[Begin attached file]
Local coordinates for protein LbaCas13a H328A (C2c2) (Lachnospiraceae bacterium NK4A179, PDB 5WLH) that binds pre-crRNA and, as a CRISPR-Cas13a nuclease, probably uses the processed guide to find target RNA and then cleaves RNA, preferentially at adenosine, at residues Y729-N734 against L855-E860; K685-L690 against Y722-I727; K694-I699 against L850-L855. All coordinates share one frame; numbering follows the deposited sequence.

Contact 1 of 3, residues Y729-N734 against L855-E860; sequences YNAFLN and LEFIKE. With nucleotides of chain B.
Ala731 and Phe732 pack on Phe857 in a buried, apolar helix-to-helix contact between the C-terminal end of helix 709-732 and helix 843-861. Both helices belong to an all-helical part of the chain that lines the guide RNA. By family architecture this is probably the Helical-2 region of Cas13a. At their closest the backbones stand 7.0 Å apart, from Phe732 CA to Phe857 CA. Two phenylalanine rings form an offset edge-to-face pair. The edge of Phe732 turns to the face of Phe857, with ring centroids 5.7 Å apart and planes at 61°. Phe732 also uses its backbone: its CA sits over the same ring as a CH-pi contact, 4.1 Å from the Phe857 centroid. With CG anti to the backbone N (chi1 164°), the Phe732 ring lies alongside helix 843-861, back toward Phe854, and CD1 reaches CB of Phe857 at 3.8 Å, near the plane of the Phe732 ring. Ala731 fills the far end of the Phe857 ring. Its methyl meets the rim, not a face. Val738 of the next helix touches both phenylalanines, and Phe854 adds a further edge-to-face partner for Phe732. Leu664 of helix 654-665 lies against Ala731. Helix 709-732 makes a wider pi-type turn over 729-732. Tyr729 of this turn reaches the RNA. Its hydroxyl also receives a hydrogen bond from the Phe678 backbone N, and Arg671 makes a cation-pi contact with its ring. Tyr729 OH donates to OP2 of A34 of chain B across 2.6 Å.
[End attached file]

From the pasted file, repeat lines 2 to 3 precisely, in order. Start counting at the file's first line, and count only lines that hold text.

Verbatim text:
Contact 1 of 3, residues Y729-N734 against L855-E860; sequences YNAFLN and LEFIKE. With nucleotides of chain B.
Ala731 and Phe732 pack on Phe857 in a buried, apolar helix-to-helix contact between the C-terminal end of helix 709-732 and helix 843-861. Both helices belong to an all-helical part of the chain that lines the guide RNA. By family architecture this is probably the Helical-2 region of Cas13a. At their closest the backbones stand 7.0 Å apart, from Phe732 CA to Phe857 CA. Two phenylalanine rings form an offset edge-to-face pair. The edge of Phe732 turns to the face of Phe857, with ring centroids 5.7 Å apart and planes at 61°. Phe732 also uses its backbone: its CA sits over the same ring as a CH-pi contact, 4.1 Å from the Phe857 centroid. With CG anti to the backbone N (chi1 164°), the Phe732 ring lies alongside helix 843-861, back toward Phe854, and CD1 reaches CB of Phe857 at 3.8 Å, near the plane of the Phe732 ring. Ala731 fills the far end of the Phe857 ring. Its methyl meets the rim, not a face. Val738 of the next helix touches both phenylalanines, and Phe854 adds a further edge-to-face partner for Phe732. Leu664 of helix 654-665 lies against Ala731. Helix 709-732 makes a wider pi-type turn over 729-732. Tyr729 of this turn reaches the RNA. Its hydroxyl also receives a hydrogen bond from the Phe678 backbone N, and Arg671 makes a cation-pi contact with its ring. Tyr729 OH donates to OP2 of A34 of chain B across 2.6 Å.